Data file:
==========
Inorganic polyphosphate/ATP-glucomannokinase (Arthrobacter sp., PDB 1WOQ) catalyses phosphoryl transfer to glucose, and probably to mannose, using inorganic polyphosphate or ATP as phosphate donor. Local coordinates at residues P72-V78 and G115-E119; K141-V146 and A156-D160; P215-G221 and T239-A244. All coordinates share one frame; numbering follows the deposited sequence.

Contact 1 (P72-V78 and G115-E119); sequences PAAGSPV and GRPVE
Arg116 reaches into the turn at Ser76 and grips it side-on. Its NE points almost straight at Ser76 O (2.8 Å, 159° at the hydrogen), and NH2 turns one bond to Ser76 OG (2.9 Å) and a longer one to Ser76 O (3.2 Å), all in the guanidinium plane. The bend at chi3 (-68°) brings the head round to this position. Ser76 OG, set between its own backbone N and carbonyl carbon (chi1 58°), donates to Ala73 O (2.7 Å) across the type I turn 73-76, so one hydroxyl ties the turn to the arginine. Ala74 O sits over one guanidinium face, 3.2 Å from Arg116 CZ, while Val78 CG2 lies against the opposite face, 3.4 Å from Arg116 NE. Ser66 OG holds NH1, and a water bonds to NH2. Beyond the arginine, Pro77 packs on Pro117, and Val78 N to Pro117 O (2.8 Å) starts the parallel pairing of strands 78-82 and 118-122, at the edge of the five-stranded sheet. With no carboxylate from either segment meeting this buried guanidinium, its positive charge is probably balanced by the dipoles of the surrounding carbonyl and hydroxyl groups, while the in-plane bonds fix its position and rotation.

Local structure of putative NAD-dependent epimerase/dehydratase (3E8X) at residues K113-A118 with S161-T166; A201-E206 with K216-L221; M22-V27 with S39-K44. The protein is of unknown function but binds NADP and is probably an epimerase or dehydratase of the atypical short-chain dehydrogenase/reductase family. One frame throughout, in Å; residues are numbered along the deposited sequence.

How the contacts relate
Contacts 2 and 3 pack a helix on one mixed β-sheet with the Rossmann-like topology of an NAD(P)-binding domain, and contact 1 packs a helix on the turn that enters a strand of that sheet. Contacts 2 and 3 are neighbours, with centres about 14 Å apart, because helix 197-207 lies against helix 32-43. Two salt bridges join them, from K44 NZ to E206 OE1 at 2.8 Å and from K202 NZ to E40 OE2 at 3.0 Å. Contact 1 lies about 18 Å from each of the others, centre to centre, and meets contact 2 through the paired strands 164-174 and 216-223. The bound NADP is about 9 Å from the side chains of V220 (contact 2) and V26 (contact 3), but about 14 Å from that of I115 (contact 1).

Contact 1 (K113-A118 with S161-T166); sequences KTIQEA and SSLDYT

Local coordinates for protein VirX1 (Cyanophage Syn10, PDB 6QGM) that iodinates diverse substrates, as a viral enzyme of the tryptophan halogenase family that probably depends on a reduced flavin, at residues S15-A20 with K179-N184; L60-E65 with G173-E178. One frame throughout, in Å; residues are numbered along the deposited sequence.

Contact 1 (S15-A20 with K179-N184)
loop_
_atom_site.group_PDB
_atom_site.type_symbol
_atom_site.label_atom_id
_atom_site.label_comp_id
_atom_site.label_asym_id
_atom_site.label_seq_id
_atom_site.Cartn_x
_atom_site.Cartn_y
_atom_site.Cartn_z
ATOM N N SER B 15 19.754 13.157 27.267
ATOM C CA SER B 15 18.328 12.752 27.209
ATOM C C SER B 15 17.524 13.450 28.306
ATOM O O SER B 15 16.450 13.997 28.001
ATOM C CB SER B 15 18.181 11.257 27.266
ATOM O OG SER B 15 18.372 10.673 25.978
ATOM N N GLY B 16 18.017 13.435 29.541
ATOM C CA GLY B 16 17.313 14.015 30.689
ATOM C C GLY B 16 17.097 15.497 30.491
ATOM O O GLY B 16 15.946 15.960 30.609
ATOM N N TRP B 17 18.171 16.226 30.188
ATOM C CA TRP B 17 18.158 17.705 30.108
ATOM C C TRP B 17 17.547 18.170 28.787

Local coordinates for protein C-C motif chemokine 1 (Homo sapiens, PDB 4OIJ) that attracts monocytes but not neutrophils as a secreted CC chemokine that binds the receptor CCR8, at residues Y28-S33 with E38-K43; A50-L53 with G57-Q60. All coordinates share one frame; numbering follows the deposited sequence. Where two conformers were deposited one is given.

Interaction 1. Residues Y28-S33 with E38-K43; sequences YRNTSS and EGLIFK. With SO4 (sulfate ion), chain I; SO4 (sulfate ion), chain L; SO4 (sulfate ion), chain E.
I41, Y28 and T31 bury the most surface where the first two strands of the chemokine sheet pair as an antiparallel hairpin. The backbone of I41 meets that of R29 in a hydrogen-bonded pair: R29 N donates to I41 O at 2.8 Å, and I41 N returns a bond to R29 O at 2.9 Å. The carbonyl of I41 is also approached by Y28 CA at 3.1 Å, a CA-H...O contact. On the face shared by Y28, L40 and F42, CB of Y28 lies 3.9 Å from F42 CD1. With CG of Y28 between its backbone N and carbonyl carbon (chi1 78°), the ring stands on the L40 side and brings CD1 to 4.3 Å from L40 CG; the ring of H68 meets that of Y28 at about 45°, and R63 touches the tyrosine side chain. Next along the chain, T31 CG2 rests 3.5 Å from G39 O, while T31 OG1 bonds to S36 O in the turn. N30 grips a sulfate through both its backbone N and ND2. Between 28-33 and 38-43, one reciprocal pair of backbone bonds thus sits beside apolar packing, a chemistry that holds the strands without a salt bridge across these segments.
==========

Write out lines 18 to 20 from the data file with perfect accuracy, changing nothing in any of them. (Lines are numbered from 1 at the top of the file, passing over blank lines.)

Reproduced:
_atom_site.Cartn_y
_atom_site.Cartn_z
ATOM N N SER B 15 19.754 13.157 27.267